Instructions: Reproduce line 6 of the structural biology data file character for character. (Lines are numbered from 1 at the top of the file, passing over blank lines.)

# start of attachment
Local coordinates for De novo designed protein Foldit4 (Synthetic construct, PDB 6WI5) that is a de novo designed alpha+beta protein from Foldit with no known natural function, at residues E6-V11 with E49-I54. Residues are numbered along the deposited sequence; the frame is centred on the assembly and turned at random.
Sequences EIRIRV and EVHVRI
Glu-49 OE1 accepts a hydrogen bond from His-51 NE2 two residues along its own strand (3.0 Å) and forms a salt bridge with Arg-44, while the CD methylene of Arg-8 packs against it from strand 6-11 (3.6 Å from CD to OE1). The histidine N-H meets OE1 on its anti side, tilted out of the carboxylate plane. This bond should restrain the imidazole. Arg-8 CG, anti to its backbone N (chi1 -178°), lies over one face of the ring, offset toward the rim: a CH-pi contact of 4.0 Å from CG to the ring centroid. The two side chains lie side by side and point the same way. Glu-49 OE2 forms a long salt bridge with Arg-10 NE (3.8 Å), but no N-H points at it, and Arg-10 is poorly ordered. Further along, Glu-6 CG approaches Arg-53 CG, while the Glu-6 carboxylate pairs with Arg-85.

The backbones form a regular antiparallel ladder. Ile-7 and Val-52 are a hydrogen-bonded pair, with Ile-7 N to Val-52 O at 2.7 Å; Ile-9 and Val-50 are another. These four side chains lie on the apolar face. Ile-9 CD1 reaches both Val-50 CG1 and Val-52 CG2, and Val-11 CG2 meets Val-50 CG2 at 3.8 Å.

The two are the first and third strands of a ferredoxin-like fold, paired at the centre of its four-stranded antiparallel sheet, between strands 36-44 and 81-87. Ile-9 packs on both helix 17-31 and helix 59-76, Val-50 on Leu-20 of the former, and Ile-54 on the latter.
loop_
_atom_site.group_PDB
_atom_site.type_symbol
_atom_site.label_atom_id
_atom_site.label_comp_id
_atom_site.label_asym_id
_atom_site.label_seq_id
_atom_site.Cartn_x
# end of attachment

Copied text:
loop_